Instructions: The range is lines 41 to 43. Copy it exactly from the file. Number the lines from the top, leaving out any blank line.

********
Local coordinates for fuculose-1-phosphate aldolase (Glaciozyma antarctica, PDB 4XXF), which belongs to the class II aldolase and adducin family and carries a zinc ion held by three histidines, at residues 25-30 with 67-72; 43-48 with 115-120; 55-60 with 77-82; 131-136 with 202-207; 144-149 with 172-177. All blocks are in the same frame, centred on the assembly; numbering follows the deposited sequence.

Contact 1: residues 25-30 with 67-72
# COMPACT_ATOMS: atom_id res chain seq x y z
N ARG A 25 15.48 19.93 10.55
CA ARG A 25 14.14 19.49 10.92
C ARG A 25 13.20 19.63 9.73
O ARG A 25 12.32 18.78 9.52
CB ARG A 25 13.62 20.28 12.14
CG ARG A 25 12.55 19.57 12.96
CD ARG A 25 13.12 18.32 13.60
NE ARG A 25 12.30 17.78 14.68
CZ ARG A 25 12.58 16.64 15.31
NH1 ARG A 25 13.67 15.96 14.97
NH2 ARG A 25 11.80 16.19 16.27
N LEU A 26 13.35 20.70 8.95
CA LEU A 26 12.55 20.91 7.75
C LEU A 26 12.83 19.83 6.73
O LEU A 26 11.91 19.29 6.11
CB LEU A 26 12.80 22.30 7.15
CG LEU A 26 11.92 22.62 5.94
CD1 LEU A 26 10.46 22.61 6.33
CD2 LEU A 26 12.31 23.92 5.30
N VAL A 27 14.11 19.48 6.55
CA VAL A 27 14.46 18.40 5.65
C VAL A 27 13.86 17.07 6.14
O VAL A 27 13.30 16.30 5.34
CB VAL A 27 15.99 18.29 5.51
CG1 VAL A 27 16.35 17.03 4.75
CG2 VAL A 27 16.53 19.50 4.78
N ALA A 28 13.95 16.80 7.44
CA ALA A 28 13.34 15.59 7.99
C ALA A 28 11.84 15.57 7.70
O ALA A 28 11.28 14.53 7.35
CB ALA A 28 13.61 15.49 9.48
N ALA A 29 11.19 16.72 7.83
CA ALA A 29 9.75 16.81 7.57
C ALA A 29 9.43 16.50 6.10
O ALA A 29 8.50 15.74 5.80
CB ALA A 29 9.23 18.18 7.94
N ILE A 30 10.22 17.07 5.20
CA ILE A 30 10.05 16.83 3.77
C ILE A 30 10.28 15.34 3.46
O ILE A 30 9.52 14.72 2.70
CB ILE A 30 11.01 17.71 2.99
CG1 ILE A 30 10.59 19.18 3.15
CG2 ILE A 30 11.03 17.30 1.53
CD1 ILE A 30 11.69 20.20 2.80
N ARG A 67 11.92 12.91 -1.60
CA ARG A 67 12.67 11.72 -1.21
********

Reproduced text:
CA ILE A 30 10.05 16.83 3.77
C ILE A 30 10.28 15.34 3.46
O ILE A 30 9.52 14.72 2.70